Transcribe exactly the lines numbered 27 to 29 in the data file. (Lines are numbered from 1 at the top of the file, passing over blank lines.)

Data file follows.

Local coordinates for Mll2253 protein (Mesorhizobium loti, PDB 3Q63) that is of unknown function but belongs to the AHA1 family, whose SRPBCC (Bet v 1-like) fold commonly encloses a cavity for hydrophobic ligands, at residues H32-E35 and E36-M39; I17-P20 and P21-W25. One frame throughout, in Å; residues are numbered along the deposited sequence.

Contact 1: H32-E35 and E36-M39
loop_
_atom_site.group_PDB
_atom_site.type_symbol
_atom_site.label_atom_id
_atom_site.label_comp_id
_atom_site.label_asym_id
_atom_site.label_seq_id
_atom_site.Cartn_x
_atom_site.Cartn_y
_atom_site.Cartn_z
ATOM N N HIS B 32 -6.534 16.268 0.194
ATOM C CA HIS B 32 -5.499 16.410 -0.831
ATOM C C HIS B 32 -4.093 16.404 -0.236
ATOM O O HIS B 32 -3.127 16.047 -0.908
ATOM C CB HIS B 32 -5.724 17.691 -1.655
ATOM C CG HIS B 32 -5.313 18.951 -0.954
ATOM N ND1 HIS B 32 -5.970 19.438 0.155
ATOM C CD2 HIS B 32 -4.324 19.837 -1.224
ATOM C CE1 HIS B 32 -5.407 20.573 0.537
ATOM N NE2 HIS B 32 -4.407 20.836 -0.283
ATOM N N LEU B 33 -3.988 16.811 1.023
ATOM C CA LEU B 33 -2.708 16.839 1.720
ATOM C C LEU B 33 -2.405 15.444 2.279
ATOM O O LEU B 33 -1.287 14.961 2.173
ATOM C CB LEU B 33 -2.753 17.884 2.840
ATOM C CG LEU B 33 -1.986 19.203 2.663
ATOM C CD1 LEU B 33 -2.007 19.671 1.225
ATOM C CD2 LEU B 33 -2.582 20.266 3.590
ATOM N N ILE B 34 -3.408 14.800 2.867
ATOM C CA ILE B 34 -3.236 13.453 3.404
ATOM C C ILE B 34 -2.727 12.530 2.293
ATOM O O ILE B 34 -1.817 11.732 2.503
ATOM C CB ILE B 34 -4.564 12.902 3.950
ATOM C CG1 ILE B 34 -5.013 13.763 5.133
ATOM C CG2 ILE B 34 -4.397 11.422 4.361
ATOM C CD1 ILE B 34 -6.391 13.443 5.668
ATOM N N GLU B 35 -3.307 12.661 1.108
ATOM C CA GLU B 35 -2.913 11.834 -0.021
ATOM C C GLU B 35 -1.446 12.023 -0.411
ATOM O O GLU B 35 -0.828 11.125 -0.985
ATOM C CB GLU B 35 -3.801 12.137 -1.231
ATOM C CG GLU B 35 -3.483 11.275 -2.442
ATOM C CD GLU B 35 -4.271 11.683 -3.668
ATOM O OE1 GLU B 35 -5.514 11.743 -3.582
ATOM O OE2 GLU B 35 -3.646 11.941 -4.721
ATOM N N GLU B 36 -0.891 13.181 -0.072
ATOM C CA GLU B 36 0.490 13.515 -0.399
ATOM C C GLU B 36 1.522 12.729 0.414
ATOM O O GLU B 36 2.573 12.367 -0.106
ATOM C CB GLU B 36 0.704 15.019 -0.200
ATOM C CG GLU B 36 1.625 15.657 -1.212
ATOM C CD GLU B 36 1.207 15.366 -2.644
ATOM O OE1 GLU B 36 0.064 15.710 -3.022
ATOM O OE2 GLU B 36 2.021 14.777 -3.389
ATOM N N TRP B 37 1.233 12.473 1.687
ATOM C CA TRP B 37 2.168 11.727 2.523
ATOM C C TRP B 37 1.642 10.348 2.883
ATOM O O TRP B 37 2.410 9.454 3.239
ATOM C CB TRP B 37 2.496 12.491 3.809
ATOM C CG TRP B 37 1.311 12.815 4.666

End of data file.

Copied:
ATOM C CB LEU B 33 -2.753 17.884 2.840
ATOM C CG LEU B 33 -1.986 19.203 2.663
ATOM C CD1 LEU B 33 -2.007 19.671 1.225